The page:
The only negative side to it is that my insurance didn’t cover it because even though it’s given by a doctor, it’s considered a holistic treatment. They’re now approving certain things like acupuncture but this particular treatment wasn’t on the list so I had to find a way to pay for it myself. It’s been a struggle and continues to be, but it has made a huge difference.

A lot of patients come to this doctor and do it in conjunction with chemo or whatever treatment they’re on. It helps them with the side effects.

Financial toxicity due to cancer

I didn’t realize all the ways that cancer affects you and your family outside of the physical, mental, and emotional. It completely drains your finances even when you have good medical insurance.

There are patients out there who don’t have access to health care. I did have access, thankfully, through the Affordable Health Care Act. I was very blessed that my health insurance covered the majority of my medical expenses. I still had deductibles, copays, and things like that.

However, it’s also the loss of income and not just by the patient. We live in a city where we don’t have a lot of family. We have a church family and friends. They’re a great support, but during the pandemic, it fell on my husband to be my caretaker and take care of the kids. There was a lot of time that was taken away from him being able to earn income as well so we did what we could for as long as we could.

We worked hard throughout our lives to be good financial stewards. We had savings. We had retirement accounts. We did all the “right things,” but this cancer diagnosis wiped all of that out just trying to survive and not being able to go to work. A two-income household and me not being able to work is a whole hit to our finances.

April D.
April D.

Being unable to work coupled with being my caretaker and getting diagnosed the second time became overwhelming to him. Men handle stress differently. They tend to internalize and he ended up having a massive heart attack.

I can’t help but think that some of that is due to all the stress of being a caretaker and trying to figure things out, provide, and show up every day for his family. We almost lost him. It was a heart attack that they call a widowmaker. He went through his own recovery at the same time.

Now we’re both dealing with health issues and that level of financial toxicity reached a point where we had to make the hard decision to sell our home of 10 years. We raised our boys in that home and all of our memories were there, but it was a decision that we had to make.

We still had to find a way to pay for treatments that I had to have that insurance didn’t pay for. It was just what we had to do, but it was such a hard decision to make.

The last time I got out of the hospital, I had to come home and start packing because we had closed on the house. We had to be out within 30 days after I got out of the hospital. It’s so hard to be dealing with such a horrible diagnosis and then have to figure out financially how to get through this.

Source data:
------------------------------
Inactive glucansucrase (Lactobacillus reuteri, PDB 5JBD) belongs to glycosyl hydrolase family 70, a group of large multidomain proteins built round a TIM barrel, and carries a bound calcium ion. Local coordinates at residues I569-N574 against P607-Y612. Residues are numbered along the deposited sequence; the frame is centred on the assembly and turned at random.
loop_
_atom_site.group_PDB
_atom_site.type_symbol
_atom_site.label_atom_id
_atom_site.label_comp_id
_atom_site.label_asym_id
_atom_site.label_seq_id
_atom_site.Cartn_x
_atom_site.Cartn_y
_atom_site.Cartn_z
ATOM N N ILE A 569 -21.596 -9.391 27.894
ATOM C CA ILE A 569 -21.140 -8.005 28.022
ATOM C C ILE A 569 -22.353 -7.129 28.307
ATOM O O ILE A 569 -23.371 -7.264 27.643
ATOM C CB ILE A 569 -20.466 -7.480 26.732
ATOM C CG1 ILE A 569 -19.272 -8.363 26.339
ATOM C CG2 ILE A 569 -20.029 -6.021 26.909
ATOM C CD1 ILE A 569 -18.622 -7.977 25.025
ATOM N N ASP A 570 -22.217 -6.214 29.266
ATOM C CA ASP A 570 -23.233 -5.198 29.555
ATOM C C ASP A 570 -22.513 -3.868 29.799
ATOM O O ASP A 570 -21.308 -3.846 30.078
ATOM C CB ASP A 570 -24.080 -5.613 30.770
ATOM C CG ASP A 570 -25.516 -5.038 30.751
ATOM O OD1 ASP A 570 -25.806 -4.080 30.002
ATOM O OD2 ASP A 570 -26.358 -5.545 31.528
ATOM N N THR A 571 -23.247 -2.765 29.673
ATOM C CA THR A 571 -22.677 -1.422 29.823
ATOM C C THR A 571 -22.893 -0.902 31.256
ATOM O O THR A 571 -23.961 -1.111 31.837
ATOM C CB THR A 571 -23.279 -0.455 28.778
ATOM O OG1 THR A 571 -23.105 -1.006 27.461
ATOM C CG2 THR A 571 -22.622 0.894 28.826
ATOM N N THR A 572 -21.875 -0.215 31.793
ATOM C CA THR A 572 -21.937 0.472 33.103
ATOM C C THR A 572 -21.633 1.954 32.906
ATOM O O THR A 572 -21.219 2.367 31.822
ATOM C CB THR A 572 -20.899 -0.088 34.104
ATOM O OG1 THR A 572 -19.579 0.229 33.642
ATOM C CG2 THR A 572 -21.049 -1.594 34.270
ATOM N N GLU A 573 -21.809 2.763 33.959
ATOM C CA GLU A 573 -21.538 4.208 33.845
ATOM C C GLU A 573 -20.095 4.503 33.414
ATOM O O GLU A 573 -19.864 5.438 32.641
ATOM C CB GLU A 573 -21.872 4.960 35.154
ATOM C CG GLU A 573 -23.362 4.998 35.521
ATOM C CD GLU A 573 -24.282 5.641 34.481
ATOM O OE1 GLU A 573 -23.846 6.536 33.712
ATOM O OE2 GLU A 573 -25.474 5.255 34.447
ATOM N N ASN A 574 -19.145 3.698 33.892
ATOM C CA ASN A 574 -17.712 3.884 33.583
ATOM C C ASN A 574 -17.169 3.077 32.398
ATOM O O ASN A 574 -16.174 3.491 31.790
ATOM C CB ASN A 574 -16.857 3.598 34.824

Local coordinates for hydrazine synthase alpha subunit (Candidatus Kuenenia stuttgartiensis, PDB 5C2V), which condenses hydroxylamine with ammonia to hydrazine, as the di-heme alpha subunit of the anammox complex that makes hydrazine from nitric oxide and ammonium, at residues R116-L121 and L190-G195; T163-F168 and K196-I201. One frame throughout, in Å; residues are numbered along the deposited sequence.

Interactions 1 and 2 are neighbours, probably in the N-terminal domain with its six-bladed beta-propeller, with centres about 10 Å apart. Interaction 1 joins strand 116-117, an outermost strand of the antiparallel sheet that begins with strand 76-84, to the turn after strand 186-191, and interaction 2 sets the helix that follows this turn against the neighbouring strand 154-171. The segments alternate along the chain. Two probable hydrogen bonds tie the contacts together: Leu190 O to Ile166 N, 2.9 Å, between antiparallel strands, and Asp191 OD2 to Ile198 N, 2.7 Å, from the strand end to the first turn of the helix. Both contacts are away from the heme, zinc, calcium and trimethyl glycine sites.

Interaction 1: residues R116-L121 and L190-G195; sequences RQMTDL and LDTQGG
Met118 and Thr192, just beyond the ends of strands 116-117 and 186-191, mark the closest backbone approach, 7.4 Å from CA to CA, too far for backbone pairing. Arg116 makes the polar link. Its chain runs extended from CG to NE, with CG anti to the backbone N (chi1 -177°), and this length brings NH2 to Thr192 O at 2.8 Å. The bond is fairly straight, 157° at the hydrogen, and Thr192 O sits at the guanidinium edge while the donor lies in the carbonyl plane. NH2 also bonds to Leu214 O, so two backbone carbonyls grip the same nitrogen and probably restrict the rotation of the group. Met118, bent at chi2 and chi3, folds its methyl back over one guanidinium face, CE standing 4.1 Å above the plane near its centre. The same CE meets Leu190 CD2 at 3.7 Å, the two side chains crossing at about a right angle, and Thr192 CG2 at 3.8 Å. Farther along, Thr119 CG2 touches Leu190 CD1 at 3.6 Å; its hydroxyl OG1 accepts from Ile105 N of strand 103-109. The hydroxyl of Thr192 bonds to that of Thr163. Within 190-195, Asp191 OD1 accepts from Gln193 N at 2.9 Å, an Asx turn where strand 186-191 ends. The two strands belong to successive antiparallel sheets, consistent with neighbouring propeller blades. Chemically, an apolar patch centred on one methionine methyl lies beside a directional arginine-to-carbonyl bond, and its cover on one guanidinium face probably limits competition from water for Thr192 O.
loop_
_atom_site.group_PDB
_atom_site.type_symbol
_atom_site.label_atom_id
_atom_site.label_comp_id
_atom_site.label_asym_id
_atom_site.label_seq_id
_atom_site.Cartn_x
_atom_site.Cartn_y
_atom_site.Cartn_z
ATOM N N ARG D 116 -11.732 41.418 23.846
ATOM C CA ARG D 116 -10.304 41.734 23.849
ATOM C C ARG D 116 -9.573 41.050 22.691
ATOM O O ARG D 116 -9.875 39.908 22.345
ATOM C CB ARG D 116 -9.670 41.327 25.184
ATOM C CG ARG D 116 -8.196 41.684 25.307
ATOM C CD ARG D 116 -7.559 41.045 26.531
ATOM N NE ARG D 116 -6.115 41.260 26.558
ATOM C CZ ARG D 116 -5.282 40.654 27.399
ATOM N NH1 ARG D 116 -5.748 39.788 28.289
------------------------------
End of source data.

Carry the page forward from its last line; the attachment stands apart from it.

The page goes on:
Even though there are so many organizations out there for research — and I’m so thankful for cancer research — I have a special place in my heart for the grassroots organizations that are boots-on-the-ground organizations that provide help to patients themselves who are currently on the journey.

There are so many things that you don’t think about. I’m helping the organization that helped me, My Style Matters, founded by Tiah Tomlin, the young lady who got me the icing kits. I’m helping her now with some of her programs and the things that you don’t think about that become a struggle with the diagnosis — school supplies, Christmas, things like that.

They’re not on the priority list, but as a parent, it’s way up on the priority list. Being able to take those burdens off of patients makes a huge difference. It’s all these little things that you just don’t even think about or realize.

Patients are overwhelmed enough. There is a huge need out there when it comes to managing breast cancer patients or patients in general.

April D.
April D.

Follow-up protocol

It took me a while to recover from the infections to be able to handle treatment. I’m still doing the vitamin C infusions weekly.

My doctor wants to start with a new targeted therapy recently approved for triple-negative breast cancer called PARP inhibitors, which you take daily. She wants to start with the least toxic option since I am metastatic and I’m in it for the long haul for now.

Both doctors agreed that I could do the PARP inhibitor and vitamin C together. It’ll be a mutual benefit because the fewer side effects, the more PARP inhibitor I can tolerate.

My scans have been every three months right now so that continues to be the plan. There have been really good results with this PARP inhibitor, especially for BRCA patients and for triple-negative patients as well so I’m thankful for that.

There are side effects that come with it, like nausea and digestive issues.

The main one is fatigue and severe anemia. It can kill red blood cells, which can cause severe fatigue and anemia. Sometimes you have to have transfusions. My oncologist is very good about titrating, monitoring lab work, and staying on top of those things.

In February, I had a scan that was looking really promising. Everything was stable from August of last year. In February, the scan, everything looked the same as in August, which was great. They actually said a couple of nodules were shrinking so that was great news.